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Research Horizons

Georgia Tech's Research Horizons Magazine
Cross Talk

SLIDESHOW: The Coda building will be a 21-story, 750,000-square-foot mixed-use facility that will house Georgia Tech’s data science and engineering program. It will be located in Technology Square. Images courtesy of John Portman & Associates.

Coda Building Renderings

text - Seeing the Data Big Picture


Georgia Tech is using data science and engineering to help understand and improve the world around us. The ability to extract critical information from vast data sets is helping create new research directions in areas as diverse as drug discovery and application, design and development of new materials, prognostics for complex equipment, and analysis of genetic information.

To bring together the many disciplines that are contributing to this field, we’ve launched a new interdisciplinary research institute — the Institute for Data Engineering and Science (IDEAS) — and are working with an Atlanta developer to construct a landmark 21-story building to house both Georgia Tech researchers and companies working to take advantage of new approaches in data science and engineering. By putting these diverse groups together in the same space — centered on a massive new data center — we’ll create synergies that will make Georgia Tech, Atlanta, and the state of Georgia an international hub for this fast-growing field.

Taking advantage of new knowledge from data science and engineering to advance our economy will require a workforce with skills in science, technology, engineering, and mathematics. Through Georgia Tech’s many STEM-related K-12 efforts, concentrated in the Center for Education Integrating Science, Mathematics, and Computing (CEISMC) and including many other units, we’re helping schools, teachers, and students focus on preparing for next-generation career opportunities.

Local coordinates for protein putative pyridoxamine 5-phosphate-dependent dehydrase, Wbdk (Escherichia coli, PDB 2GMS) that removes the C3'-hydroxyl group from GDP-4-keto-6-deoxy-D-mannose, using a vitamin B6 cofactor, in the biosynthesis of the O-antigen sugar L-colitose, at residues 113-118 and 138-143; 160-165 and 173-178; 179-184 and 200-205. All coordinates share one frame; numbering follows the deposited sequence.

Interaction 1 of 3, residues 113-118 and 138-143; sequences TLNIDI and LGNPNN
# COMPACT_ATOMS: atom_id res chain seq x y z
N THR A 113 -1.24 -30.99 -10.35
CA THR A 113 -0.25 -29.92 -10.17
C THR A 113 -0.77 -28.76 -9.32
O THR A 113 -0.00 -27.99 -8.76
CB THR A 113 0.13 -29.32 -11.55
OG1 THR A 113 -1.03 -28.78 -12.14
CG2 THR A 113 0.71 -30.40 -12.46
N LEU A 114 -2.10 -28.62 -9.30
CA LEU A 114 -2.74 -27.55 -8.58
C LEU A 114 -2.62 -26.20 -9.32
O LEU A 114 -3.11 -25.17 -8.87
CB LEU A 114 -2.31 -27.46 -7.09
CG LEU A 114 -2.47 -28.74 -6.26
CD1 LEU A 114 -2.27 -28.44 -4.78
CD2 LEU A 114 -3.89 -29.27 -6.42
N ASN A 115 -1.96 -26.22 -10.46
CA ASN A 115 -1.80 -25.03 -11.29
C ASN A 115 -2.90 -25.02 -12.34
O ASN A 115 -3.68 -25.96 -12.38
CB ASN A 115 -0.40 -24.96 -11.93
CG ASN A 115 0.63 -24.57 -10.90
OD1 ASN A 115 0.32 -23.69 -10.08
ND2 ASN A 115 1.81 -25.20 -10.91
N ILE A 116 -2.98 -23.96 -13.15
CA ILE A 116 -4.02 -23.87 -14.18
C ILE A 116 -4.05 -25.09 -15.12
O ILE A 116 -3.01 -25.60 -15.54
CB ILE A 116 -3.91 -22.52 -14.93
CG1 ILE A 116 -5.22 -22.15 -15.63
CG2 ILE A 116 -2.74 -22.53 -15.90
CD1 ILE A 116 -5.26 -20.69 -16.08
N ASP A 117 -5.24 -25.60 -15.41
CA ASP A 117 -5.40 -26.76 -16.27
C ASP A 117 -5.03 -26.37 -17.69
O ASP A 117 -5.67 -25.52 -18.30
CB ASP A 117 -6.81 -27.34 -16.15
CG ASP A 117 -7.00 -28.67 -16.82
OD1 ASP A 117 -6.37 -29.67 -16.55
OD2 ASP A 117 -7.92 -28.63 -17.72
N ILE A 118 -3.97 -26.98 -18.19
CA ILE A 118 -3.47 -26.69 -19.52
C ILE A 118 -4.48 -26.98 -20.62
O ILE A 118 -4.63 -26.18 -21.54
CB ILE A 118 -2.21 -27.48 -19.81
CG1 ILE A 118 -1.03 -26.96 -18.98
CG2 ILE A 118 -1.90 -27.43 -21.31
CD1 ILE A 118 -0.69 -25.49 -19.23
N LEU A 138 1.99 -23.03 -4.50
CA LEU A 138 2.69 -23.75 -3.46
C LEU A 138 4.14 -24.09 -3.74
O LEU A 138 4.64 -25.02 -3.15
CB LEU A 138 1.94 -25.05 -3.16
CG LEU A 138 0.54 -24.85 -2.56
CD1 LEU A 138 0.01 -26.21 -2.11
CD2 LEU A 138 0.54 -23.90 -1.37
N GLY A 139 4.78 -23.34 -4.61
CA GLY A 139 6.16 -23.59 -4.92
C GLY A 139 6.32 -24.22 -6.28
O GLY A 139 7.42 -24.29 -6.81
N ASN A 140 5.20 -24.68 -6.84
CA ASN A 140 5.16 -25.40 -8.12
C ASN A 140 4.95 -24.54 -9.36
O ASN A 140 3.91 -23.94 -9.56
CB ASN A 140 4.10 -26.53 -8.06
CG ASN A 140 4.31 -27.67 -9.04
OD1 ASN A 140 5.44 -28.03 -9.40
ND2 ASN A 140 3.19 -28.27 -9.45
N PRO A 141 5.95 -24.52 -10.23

Finally, this issue of Research Horizons describes Georgia Tech’s contributions to a research project known as Spruce and Peatland Responses Under Climatic and Environmental Change (SPRUCE). Nearly a third of the world’s carbon is tied up in peat bogs located in cool northern climates. Organized by the Department of Energy and involving the U.S. Forest Service and 19 universities, the project is examining what may happen to that carbon as temperatures and carbon dioxide levels rise with changing climate.

Georgia Tech powers an impressive innovation ecosystem that facilitates transformative opportunities, strengthens collaborative partnerships, and maximizes the economic and societal impact of the Institute’s research. Our goal is to conduct leading-edge research and then transition the results of that research into use.

As you read this issue of Research Horizons, you’ll see how we’re leveraging these collaborative partnerships to create game-changing solutions to society’s most challenging problems. We truly are creating the next generation of data science, materials design, technology education, and environmental study.

As always, I welcome your feedback. Enjoy this issue!

Steve Cross

Executive Vice President for Research
August 2016

Steve Cross

Steve Cross is Georgia Tech’s executive vice president for research.

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Georgia Tech is home to more than 2,500 faculty members who conduct scientific and engineering research in hundreds of different research areas.

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John Toon

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